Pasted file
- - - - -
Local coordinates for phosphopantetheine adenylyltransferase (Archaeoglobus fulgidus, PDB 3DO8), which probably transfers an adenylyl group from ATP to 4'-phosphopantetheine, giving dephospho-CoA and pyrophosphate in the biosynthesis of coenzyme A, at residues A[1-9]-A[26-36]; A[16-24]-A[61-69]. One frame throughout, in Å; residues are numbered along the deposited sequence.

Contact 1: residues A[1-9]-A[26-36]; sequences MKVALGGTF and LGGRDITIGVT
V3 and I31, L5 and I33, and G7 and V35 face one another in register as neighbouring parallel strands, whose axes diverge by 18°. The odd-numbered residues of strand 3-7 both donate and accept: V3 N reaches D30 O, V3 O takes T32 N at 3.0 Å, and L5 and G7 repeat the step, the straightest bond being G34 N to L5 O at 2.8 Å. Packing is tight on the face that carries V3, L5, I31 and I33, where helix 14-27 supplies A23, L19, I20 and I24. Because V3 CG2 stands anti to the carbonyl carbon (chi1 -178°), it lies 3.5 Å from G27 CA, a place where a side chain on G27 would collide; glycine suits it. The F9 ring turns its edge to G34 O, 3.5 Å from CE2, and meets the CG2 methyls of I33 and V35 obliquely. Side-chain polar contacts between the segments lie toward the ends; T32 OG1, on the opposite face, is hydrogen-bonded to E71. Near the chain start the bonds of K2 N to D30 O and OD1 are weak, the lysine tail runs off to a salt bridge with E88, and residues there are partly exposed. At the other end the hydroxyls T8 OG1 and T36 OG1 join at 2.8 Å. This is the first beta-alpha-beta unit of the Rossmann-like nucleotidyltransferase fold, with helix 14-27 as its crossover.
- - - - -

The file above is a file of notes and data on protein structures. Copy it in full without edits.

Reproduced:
Local coordinates for phosphopantetheine adenylyltransferase (Archaeoglobus fulgidus, PDB 3DO8), which probably transfers an adenylyl group from ATP to 4'-phosphopantetheine, giving dephospho-CoA and pyrophosphate in the biosynthesis of coenzyme A, at residues A[1-9]-A[26-36]; A[16-24]-A[61-69]. One frame throughout, in Å; residues are numbered along the deposited sequence.

Contact 1: residues A[1-9]-A[26-36]; sequences MKVALGGTF and LGGRDITIGVT
V3 and I31, L5 and I33, and G7 and V35 face one another in register as neighbouring parallel strands, whose axes diverge by 18°. The odd-numbered residues of strand 3-7 both donate and accept: V3 N reaches D30 O, V3 O takes T32 N at 3.0 Å, and L5 and G7 repeat the step, the straightest bond being G34 N to L5 O at 2.8 Å. Packing is tight on the face that carries V3, L5, I31 and I33, where helix 14-27 supplies A23, L19, I20 and I24. Because V3 CG2 stands anti to the carbonyl carbon (chi1 -178°), it lies 3.5 Å from G27 CA, a place where a side chain on G27 would collide; glycine suits it. The F9 ring turns its edge to G34 O, 3.5 Å from CE2, and meets the CG2 methyls of I33 and V35 obliquely. Side-chain polar contacts between the segments lie toward the ends; T32 OG1, on the opposite face, is hydrogen-bonded to E71. Near the chain start the bonds of K2 N to D30 O and OD1 are weak, the lysine tail runs off to a salt bridge with E88, and residues there are partly exposed. At the other end the hydroxyls T8 OG1 and T36 OG1 join at 2.8 Å. This is the first beta-alpha-beta unit of the Rossmann-like nucleotidyltransferase fold, with helix 14-27 as its crossover.